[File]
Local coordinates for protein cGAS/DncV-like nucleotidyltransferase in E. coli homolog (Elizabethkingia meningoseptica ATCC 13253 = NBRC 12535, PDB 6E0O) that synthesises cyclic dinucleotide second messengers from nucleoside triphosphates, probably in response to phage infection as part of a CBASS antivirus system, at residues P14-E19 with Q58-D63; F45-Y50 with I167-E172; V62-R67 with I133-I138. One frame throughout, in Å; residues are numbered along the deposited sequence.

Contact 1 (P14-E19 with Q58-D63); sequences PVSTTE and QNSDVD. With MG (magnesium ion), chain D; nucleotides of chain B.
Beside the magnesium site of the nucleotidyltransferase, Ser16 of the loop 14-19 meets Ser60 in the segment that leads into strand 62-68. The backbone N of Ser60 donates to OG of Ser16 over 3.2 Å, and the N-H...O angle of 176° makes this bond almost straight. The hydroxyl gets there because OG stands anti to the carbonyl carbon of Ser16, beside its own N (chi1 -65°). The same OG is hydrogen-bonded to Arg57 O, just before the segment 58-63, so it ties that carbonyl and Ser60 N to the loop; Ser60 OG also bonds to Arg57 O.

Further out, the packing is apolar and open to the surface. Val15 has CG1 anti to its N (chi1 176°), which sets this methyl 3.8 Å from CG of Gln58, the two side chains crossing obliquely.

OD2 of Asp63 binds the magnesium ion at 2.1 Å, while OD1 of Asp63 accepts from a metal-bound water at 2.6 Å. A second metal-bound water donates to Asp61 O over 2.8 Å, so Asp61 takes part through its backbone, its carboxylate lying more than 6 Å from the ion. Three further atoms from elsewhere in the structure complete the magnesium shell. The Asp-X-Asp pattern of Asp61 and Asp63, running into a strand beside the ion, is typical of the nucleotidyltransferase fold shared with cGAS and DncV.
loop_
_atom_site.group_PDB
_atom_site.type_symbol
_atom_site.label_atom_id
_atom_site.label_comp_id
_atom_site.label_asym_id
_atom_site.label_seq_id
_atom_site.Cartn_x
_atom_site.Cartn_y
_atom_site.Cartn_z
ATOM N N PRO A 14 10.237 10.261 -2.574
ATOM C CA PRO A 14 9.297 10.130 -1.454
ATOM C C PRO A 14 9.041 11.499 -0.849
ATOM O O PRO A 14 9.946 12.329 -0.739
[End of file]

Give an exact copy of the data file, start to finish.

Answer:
Local coordinates for protein cGAS/DncV-like nucleotidyltransferase in E. coli homolog (Elizabethkingia meningoseptica ATCC 13253 = NBRC 12535, PDB 6E0O) that synthesises cyclic dinucleotide second messengers from nucleoside triphosphates, probably in response to phage infection as part of a CBASS antivirus system, at residues P14-E19 with Q58-D63; F45-Y50 with I167-E172; V62-R67 with I133-I138. One frame throughout, in Å; residues are numbered along the deposited sequence.

Contact 1 (P14-E19 with Q58-D63); sequences PVSTTE and QNSDVD. With MG (magnesium ion), chain D; nucleotides of chain B.
Beside the magnesium site of the nucleotidyltransferase, Ser16 of the loop 14-19 meets Ser60 in the segment that leads into strand 62-68. The backbone N of Ser60 donates to OG of Ser16 over 3.2 Å, and the N-H...O angle of 176° makes this bond almost straight. The hydroxyl gets there because OG stands anti to the carbonyl carbon of Ser16, beside its own N (chi1 -65°). The same OG is hydrogen-bonded to Arg57 O, just before the segment 58-63, so it ties that carbonyl and Ser60 N to the loop; Ser60 OG also bonds to Arg57 O.

Further out, the packing is apolar and open to the surface. Val15 has CG1 anti to its N (chi1 176°), which sets this methyl 3.8 Å from CG of Gln58, the two side chains crossing obliquely.

OD2 of Asp63 binds the magnesium ion at 2.1 Å, while OD1 of Asp63 accepts from a metal-bound water at 2.6 Å. A second metal-bound water donates to Asp61 O over 2.8 Å, so Asp61 takes part through its backbone, its carboxylate lying more than 6 Å from the ion. Three further atoms from elsewhere in the structure complete the magnesium shell. The Asp-X-Asp pattern of Asp61 and Asp63, running into a strand beside the ion, is typical of the nucleotidyltransferase fold shared with cGAS and DncV.
loop_
_atom_site.group_PDB
_atom_site.type_symbol
_atom_site.label_atom_id
_atom_site.label_comp_id
_atom_site.label_asym_id
_atom_site.label_seq_id
_atom_site.Cartn_x
_atom_site.Cartn_y
_atom_site.Cartn_z
ATOM N N PRO A 14 10.237 10.261 -2.574
ATOM C CA PRO A 14 9.297 10.130 -1.454
ATOM C C PRO A 14 9.041 11.499 -0.849
ATOM O O PRO A 14 9.946 12.329 -0.739